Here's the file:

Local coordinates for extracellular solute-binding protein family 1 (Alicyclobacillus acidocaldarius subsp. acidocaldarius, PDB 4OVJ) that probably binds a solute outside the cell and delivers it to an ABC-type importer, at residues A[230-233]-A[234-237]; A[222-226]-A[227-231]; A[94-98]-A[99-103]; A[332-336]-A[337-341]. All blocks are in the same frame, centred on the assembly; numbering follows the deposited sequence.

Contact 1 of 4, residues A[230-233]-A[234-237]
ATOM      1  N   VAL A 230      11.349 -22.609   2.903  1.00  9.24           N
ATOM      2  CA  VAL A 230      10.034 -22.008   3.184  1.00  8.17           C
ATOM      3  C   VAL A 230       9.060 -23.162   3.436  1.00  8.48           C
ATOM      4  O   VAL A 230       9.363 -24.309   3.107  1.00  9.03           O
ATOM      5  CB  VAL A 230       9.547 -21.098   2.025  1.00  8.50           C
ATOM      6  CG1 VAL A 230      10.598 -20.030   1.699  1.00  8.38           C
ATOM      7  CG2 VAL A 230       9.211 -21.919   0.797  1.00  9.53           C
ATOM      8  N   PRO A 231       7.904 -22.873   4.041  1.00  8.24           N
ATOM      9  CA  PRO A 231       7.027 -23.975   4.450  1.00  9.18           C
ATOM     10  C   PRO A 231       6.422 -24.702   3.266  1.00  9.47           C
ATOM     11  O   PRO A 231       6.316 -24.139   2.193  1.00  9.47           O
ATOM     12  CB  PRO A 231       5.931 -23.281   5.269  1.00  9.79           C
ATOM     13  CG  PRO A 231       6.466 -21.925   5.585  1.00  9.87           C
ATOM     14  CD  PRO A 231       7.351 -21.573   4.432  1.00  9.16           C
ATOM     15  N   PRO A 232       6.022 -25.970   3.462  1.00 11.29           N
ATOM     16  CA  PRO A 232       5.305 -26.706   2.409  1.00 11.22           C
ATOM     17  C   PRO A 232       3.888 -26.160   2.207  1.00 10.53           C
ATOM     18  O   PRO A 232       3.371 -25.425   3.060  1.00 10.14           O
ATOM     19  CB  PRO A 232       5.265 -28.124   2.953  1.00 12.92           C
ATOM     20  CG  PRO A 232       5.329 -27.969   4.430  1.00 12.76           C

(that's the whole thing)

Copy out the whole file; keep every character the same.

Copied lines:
Local coordinates for extracellular solute-binding protein family 1 (Alicyclobacillus acidocaldarius subsp. acidocaldarius, PDB 4OVJ) that probably binds a solute outside the cell and delivers it to an ABC-type importer, at residues A[230-233]-A[234-237]; A[222-226]-A[227-231]; A[94-98]-A[99-103]; A[332-336]-A[337-341]. All blocks are in the same frame, centred on the assembly; numbering follows the deposited sequence.

Contact 1 of 4, residues A[230-233]-A[234-237]
ATOM      1  N   VAL A 230      11.349 -22.609   2.903  1.00  9.24           N
ATOM      2  CA  VAL A 230      10.034 -22.008   3.184  1.00  8.17           C
ATOM      3  C   VAL A 230       9.060 -23.162   3.436  1.00  8.48           C
ATOM      4  O   VAL A 230       9.363 -24.309   3.107  1.00  9.03           O
ATOM      5  CB  VAL A 230       9.547 -21.098   2.025  1.00  8.50           C
ATOM      6  CG1 VAL A 230      10.598 -20.030   1.699  1.00  8.38           C
ATOM      7  CG2 VAL A 230       9.211 -21.919   0.797  1.00  9.53           C
ATOM      8  N   PRO A 231       7.904 -22.873   4.041  1.00  8.24           N
ATOM      9  CA  PRO A 231       7.027 -23.975   4.450  1.00  9.18           C
ATOM     10  C   PRO A 231       6.422 -24.702   3.266  1.00  9.47           C
ATOM     11  O   PRO A 231       6.316 -24.139   2.193  1.00  9.47           O
ATOM     12  CB  PRO A 231       5.931 -23.281   5.269  1.00  9.79           C
ATOM     13  CG  PRO A 231       6.466 -21.925   5.585  1.00  9.87           C
ATOM     14  CD  PRO A 231       7.351 -21.573   4.432  1.00  9.16           C
ATOM     15  N   PRO A 232       6.022 -25.970   3.462  1.00 11.29           N
ATOM     16  CA  PRO A 232       5.305 -26.706   2.409  1.00 11.22           C
ATOM     17  C   PRO A 232       3.888 -26.160   2.207  1.00 10.53           C
ATOM     18  O   PRO A 232       3.371 -25.425   3.060  1.00 10.14           O
ATOM     19  CB  PRO A 232       5.265 -28.124   2.953  1.00 12.92           C
ATOM     20  CG  PRO A 232       5.329 -27.969   4.430  1.00 12.76           C